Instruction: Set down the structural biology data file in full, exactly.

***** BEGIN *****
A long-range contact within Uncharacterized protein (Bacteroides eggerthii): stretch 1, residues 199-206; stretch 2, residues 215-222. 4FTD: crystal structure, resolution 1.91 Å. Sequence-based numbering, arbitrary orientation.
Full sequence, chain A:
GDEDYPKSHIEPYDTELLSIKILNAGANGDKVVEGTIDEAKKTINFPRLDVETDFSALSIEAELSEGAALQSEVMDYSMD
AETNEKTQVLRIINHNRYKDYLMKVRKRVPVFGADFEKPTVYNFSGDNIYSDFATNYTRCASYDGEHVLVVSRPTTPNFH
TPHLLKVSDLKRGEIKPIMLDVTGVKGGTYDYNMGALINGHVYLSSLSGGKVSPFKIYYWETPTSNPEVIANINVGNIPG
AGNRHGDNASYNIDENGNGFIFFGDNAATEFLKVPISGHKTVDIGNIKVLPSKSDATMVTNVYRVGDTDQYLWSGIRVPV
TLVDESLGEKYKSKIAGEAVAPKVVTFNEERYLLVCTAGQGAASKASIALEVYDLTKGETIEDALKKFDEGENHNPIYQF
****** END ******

A long-range contact within Uncharacterized protein (Bacteroides eggerthii): stretch 1, residues 199-206; stretch 2, residues 215-222. 4FTD: crystal structure, resolution 1.91 Å. Sequence-based numbering, arbitrary orientation.
Full sequence, chain A:
GDEDYPKSHIEPYDTELLSIKILNAGANGDKVVEGTIDEAKKTINFPRLDVETDFSALSIEAELSEGAALQSEVMDYSMD
AETNEKTQVLRIINHNRYKDYLMKVRKRVPVFGADFEKPTVYNFSGDNIYSDFATNYTRCASYDGEHVLVVSRPTTPNFH
TPHLLKVSDLKRGEIKPIMLDVTGVKGGTYDYNMGALINGHVYLSSLSGGKVSPFKIYYWETPTSNPEVIANINVGNIPG
AGNRHGDNASYNIDENGNGFIFFGDNAATEFLKVPISGHKTVDIGNIKVLPSKSDATMVTNVYRVGDTDQYLWSGIRVPV
TLVDESLGEKYKSKIAGEAVAPKVVTFNEERYLLVCTAGQGAASKASIALEVYDLTKGETIEDALKKFDEGENHNPIYQF